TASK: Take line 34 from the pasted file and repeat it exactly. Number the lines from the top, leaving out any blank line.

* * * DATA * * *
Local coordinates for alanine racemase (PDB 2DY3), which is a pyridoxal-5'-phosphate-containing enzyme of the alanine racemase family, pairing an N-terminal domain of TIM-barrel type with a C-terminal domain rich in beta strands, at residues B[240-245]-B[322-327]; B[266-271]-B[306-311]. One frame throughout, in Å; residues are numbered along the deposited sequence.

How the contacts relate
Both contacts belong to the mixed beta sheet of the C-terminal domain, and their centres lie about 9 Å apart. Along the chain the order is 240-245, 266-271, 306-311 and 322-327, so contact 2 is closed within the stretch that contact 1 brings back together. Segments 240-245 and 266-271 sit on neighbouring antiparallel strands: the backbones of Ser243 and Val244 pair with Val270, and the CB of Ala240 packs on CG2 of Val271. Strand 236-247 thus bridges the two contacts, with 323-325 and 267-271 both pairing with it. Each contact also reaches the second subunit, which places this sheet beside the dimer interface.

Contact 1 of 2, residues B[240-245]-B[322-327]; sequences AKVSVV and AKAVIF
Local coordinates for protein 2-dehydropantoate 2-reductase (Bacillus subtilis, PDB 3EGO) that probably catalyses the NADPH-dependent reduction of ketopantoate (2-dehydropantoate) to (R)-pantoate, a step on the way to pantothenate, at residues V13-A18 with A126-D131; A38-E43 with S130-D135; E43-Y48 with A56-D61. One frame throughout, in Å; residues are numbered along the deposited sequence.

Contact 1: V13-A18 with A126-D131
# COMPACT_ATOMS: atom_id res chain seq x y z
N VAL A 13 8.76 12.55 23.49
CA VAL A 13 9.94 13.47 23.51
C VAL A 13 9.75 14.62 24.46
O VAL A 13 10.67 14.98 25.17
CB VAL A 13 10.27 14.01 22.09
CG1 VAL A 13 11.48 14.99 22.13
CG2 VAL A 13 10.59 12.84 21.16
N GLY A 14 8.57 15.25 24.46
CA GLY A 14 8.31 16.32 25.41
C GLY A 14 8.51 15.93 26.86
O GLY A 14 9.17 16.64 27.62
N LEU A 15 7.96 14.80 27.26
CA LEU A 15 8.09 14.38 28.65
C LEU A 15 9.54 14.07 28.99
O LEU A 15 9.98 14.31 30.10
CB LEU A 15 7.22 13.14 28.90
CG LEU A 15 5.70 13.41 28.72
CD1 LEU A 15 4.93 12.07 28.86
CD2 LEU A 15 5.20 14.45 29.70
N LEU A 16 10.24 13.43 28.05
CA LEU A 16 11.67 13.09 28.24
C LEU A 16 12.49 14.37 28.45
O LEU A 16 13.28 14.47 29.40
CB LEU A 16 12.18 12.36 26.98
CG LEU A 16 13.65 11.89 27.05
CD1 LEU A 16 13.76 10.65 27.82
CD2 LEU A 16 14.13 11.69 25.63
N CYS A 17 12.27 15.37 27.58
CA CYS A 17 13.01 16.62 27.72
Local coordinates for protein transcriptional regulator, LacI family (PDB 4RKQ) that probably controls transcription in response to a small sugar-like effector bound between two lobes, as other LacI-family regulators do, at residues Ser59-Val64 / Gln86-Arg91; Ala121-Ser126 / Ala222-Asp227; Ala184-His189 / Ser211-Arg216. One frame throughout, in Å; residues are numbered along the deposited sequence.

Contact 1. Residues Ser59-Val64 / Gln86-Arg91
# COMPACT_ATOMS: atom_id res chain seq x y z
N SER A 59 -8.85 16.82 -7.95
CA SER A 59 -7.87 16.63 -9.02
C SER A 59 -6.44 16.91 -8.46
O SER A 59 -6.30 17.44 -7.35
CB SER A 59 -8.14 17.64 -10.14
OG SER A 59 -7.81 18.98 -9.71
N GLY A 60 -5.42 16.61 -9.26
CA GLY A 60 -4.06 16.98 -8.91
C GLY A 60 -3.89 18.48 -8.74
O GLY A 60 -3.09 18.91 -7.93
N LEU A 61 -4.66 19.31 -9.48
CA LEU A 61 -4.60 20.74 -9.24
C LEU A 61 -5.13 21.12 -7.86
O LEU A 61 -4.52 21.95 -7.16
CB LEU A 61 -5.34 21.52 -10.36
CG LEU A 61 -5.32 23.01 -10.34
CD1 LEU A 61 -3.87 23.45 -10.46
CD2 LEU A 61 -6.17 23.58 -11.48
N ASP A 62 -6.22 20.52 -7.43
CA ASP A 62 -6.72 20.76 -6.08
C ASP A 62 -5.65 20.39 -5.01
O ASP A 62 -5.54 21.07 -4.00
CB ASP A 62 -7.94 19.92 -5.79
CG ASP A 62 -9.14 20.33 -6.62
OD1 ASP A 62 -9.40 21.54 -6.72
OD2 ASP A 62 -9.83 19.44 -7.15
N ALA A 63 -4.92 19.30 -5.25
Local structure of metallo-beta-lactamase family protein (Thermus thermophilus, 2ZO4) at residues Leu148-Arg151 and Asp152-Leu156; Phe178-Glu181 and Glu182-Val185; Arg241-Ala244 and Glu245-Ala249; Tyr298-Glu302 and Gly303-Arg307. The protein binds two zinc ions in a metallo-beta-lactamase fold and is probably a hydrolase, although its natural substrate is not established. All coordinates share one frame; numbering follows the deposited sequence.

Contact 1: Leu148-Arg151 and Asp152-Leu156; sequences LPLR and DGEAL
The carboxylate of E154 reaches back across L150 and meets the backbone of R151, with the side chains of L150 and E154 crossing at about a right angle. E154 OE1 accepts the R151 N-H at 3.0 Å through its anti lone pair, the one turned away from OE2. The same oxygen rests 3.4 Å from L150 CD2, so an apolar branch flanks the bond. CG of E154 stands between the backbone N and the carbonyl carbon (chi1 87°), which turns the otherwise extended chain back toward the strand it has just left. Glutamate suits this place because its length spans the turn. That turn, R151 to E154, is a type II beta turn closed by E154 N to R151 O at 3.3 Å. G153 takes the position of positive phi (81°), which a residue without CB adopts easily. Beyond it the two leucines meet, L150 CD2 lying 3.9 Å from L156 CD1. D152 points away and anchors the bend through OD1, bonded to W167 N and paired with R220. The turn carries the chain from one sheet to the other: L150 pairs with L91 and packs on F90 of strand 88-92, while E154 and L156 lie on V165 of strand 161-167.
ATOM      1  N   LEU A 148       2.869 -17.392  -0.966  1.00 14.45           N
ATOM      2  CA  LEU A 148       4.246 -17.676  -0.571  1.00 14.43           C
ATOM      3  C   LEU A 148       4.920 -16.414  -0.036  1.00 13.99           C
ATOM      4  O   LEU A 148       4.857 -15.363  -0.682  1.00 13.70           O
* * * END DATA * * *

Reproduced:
CD2 LEU A 16 14.13 11.69 25.63